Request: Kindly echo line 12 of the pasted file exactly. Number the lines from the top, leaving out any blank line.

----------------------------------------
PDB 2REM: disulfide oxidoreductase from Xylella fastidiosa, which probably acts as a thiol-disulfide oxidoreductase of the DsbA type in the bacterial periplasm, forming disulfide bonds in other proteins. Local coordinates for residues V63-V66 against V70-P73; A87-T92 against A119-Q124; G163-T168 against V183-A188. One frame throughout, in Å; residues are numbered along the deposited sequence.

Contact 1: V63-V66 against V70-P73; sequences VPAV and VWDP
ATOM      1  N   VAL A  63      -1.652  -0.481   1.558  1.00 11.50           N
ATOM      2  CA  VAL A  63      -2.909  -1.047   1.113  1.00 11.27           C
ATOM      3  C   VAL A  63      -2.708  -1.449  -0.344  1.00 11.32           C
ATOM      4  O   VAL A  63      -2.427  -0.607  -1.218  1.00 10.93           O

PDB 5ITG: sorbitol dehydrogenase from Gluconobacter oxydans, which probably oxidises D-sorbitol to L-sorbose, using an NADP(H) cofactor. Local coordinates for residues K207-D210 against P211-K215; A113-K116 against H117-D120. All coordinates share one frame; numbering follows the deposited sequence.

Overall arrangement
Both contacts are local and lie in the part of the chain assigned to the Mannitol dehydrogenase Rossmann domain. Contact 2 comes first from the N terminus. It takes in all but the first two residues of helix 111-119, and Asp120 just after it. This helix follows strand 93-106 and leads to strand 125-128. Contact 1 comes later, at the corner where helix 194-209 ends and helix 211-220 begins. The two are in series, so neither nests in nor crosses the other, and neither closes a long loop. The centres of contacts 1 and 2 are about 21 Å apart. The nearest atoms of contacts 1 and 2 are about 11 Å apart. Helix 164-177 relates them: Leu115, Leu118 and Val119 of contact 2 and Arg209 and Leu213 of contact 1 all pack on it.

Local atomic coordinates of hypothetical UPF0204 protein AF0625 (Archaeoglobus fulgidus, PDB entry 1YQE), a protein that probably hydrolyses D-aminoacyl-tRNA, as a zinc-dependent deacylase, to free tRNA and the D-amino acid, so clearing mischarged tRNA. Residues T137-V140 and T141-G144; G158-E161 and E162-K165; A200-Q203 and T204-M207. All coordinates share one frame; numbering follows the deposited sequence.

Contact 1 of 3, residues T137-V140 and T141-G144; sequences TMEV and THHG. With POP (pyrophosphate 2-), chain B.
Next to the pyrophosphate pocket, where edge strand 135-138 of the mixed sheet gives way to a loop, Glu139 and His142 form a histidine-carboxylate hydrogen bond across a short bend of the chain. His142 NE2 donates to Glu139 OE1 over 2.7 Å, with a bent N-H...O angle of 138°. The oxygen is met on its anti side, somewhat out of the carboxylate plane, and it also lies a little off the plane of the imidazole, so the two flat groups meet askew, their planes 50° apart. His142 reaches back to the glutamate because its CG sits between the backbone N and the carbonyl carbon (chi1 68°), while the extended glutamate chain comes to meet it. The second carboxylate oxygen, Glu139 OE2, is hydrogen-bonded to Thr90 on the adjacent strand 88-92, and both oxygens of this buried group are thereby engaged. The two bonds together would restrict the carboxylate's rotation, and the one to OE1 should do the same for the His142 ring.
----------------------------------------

Next to the pyrophosphate pocket, where edge strand 135-138 of the mixed sheet gives way to a loop, Glu139 and His142 form a histidine-carboxylate hydrogen bond across a short bend of the chain. His142 NE2 donates to Glu139 OE1 over 2.7 Å, with a bent N-H...O angle of 138°. The oxygen is met on its anti side, somewhat out of the carboxylate plane, and it also lies a little off the plane of the imidazole, so the two flat groups meet askew, their planes 50° apart. His142 reaches back to the glutamate because its CG sits between the backbone N and the carbonyl carbon (chi1 68°), while the extended glutamate chain comes to meet it. The second carboxylate oxygen, Glu139 OE2, is hydrogen-bonded to Thr90 on the adjacent strand 88-92, and both oxygens of this buried group are thereby engaged. The two bonds together would restrict the carboxylate's rotation, and the one to OE1 should do the same for the His142 ring.